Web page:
The report also recommends ...


Toshiba's Lithium-ion Battery Energy Storage Systems Make Renewable Energy More Practical

Toshiba's Lithium-ion Battery Energy Storage Systems Make Renewable Energy More Practical
Toshiba Delivers Lithium-ion Battery Energy Storage Systems to Remote Islands to Ensure Stable Power Supply

TOKYO--(BUSINESS WIRE)--March 13, 2014--

Toshiba Corporation (TOKYO:6502) today announced that it has delivered battery energy storage systems integrating the company's SCiB(TM), an innovative lithium-ion secondary battery to Kyushu Electric Power Co., Inc., for a demonstration project to expand introduction of renewable energy sources on remote islands. The systems have been installed in substations on Tanegashima Island and Amamioshima Island, in Kagoshima prefecture, and will be used to demonstrate the integration and optimum control of battery energy storage systems deployed to manage frequency regulation and maintain stable power supply on remote islands, which are increasingly turning to renewable energy sources. The demonstration program will run for three years to fiscal 2016.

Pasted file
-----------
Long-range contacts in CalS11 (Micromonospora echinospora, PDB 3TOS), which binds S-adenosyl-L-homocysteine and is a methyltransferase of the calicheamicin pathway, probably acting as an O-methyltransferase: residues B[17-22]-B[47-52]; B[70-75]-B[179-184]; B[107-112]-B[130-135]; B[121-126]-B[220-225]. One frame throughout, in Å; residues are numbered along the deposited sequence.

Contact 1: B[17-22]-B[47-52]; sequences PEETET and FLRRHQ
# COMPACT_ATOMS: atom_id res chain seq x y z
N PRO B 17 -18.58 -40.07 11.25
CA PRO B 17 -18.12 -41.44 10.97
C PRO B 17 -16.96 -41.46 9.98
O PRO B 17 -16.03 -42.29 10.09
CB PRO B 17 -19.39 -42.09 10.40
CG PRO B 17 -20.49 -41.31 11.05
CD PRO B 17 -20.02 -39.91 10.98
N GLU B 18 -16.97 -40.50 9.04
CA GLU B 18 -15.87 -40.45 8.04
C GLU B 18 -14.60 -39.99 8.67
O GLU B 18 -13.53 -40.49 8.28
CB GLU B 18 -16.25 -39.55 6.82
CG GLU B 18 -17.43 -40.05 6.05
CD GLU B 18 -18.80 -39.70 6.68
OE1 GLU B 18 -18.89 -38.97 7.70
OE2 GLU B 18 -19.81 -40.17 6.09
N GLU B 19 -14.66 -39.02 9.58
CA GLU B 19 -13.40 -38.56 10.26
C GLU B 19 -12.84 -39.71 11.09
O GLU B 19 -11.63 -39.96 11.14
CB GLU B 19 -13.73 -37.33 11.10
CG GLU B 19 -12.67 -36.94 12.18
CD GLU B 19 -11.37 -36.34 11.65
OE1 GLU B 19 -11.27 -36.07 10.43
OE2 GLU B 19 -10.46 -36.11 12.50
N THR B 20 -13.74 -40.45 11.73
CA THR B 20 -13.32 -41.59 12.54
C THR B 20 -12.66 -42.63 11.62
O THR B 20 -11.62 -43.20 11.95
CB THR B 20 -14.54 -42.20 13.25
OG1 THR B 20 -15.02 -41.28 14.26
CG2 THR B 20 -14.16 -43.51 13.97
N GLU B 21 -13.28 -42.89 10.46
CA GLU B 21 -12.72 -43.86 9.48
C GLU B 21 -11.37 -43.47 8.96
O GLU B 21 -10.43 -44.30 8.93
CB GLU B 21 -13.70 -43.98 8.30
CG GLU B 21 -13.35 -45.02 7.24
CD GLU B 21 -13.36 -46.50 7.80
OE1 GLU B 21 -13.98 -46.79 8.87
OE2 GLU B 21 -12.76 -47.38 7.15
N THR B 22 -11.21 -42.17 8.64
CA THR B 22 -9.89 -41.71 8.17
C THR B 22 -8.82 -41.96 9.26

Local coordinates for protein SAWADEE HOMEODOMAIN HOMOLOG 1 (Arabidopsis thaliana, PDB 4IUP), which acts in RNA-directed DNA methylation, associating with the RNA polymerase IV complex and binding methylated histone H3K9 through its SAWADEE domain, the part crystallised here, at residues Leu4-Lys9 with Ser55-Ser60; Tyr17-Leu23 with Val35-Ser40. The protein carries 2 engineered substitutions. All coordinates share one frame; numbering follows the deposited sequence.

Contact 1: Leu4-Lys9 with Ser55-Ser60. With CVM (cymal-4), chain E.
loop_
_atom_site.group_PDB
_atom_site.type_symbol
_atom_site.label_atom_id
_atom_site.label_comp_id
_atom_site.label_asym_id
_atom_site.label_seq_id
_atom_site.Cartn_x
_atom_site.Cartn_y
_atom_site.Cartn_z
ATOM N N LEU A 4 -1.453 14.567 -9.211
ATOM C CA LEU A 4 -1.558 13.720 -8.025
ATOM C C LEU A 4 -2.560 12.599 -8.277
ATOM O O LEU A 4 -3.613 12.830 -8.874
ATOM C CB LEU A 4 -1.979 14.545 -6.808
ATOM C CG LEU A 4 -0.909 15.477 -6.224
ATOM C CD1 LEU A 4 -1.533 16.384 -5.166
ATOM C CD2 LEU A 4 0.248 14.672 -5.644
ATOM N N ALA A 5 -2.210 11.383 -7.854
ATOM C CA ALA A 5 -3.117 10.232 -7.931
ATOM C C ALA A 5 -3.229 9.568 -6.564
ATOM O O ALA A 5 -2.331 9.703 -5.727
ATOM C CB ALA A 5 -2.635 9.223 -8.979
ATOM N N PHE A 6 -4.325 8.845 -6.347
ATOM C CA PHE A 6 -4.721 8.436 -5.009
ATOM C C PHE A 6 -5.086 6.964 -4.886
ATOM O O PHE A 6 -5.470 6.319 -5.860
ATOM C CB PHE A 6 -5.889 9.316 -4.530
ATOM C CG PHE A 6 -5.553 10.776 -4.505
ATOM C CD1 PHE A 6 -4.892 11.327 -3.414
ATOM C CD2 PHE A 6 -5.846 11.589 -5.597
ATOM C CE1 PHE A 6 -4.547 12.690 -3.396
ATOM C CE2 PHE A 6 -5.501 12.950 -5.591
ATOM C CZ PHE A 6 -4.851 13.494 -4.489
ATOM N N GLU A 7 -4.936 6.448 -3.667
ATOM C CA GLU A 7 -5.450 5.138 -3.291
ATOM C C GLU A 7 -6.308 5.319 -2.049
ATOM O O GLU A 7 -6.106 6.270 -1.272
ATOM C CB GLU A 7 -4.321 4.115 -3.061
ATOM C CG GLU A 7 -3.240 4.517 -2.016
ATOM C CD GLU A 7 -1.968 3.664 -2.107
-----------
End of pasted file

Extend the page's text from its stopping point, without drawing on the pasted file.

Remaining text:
When large-scale renewable energy sources such as wind and photovoltaic are integrated into power grids on remote islands, power frequencies tends to fluctuate due to intermittent power outputs from the renewables. Toshiba's battery energy storage systems provide such islands with an excellent solution for efficient and effective frequency regulation.

The maximum output and capacity of the systems Toshiba has delivered are 3,000kW and 1,161kWh for Tanegashima Island and 2,000kW and 774kWh for Amamioshima Island. Both systems integrate Toshiba's SCiB(TM) lithium-ion secondary batteries, which are known for their long-life and excellent performance: support for over 10,000 charge-discharge cycles; rapid charging and discharging; high level reliability and operational safety.

Toshiba is promoting battery energy storage system globally as a support for stable power supply, and is involved in Smart Community projects around the world. In Japan, these include a renewable power supply project in Okinawa and a large-scale urban project serving homes and offices in Yokohama. Overseas, they include a collaborative on-site verification testing program with GAS NATURAL FENOSA, one of Spain's leading natural gas utilities, that uses a transportable battery energy storage system to achieve an efficient, reliable and stable distribution network(*) . In commercial systems, Toshiba has received an order for the battery energy storage system from Rome-based ACEA Distribuzione S.p.A (Gruppo ACEA), one Italy's leading public utilities, and in Japan an order from Tohoku Electric Power Co., Inc. for a battery energy storage system with the output of 40MW, the world's highest class.